Windows 10 full screen upgrade notifications annoy Windows 7 users
A week ago, we told you how Microsoft “accidentally” upgraded some Windows 7 PCs to Windows 10 automatically.
This happened without the user’s consent, even if the user had never registered for the upgrade.
What’s worse is the fact that you couldn’t disable the upgrade, or even opt-out of the upgrade offer. Microsoft released an official statement, saying that the issue was caused by a Windows Update. Apparently the Redmond company, accidentally marked one of the Optional Windows Update as Recommended, which resulted in the chaos that followed.
Well, now that you have the big picture of forced Windows 10 Upgrades, here’s a newer one which will shock you even more. Some Windows 7 users, are reporting that they have been getting full screen pop ups, which offer the free upgrade to Windows 10.
The photos featured here, are from Twitter user “mathew_is_angry” (an apt name for this scenario by the way). The pictures shows that the user did not reserve the upgrade to Windows 10, and yet the GWX (Get Windows 10) app is prompting him to reserve for the same.
This is proven by the message on the screen clearly reads “Get your Windows 10 Upgrade today!”.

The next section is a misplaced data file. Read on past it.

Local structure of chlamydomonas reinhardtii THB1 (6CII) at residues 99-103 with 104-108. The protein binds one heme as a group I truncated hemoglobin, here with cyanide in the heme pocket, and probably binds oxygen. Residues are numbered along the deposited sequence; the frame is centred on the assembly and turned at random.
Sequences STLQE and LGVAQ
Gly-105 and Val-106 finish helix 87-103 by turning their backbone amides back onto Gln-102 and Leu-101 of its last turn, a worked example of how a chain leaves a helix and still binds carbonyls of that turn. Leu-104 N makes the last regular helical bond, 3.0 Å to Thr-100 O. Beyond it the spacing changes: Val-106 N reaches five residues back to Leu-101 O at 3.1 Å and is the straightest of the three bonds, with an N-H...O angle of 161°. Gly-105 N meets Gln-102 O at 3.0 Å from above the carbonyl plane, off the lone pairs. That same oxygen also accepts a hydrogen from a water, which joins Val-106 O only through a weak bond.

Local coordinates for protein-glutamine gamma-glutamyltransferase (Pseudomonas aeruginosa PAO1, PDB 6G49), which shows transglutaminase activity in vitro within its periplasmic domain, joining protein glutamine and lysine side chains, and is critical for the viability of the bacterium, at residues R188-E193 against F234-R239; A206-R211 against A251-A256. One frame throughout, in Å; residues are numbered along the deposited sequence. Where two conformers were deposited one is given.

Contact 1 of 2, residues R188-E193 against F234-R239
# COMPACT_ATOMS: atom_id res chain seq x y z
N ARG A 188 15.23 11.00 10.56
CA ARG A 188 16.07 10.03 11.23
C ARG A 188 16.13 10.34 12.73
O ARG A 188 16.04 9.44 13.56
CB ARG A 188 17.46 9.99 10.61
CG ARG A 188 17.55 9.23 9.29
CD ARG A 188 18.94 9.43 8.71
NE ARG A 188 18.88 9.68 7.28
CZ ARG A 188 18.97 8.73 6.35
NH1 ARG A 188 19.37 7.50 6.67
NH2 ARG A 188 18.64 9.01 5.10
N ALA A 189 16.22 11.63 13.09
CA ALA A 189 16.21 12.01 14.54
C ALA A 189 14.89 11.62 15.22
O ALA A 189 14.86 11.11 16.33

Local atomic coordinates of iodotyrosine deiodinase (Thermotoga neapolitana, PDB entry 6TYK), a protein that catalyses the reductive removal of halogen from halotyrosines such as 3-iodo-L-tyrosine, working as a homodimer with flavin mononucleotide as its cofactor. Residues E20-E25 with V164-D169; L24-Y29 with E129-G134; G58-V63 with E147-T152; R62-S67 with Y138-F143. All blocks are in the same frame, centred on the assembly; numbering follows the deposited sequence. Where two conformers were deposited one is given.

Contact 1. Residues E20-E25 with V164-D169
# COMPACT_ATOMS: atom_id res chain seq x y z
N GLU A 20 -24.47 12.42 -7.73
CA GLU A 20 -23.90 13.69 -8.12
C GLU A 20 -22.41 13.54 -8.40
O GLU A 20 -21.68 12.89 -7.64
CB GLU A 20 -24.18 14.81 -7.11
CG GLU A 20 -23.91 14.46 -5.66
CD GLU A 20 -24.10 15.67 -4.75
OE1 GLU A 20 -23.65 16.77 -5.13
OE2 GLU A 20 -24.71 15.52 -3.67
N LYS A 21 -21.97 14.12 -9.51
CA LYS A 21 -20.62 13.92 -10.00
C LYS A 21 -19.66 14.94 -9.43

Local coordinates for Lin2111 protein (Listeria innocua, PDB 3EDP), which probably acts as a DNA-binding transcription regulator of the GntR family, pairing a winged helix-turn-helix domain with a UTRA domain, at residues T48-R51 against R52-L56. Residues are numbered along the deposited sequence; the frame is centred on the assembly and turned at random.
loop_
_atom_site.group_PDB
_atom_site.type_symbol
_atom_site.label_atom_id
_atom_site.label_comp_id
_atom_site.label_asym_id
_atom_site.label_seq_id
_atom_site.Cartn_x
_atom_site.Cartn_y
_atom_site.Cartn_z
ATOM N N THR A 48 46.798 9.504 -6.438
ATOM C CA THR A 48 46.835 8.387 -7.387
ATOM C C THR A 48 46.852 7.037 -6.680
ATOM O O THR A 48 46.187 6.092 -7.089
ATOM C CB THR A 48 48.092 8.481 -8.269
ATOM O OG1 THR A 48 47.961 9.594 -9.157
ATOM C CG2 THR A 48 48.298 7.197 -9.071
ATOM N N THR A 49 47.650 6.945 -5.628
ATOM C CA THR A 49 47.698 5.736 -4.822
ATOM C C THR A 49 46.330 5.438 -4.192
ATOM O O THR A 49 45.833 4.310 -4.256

Business Insider reports that these are full screen pop-ups, but I cannot confirm if they indeed are. Nevertheless it is annoying, as sadly once again, there appears to be no way to disable the upgrade option or even to hide the GWX app.
The user tweeted that the annoying pop ups began appearing after a Windows Update, and that there was no option to uninstall it. It remains unclear as to what the update in question was.
I believe this fiasco may have happened due to the “faulty optional update”, which was marked as a recommended one. It could be that Microsoft may not have pulled the update, which it should have under moral ground. So, if it is still being seeded, I recommend you to think twice before installing Windows Updates. Don’t just blindly click on the update button, do your homework and read the description of each update. If you are still uncertain, you can head over to the knowledge base article of the update to confirm if it is safe to install it.
I have to say this, it is one thing to offer an operating system, as a free upgrade for older versions of Windows, but I think Microsoft has crossed the line with this one.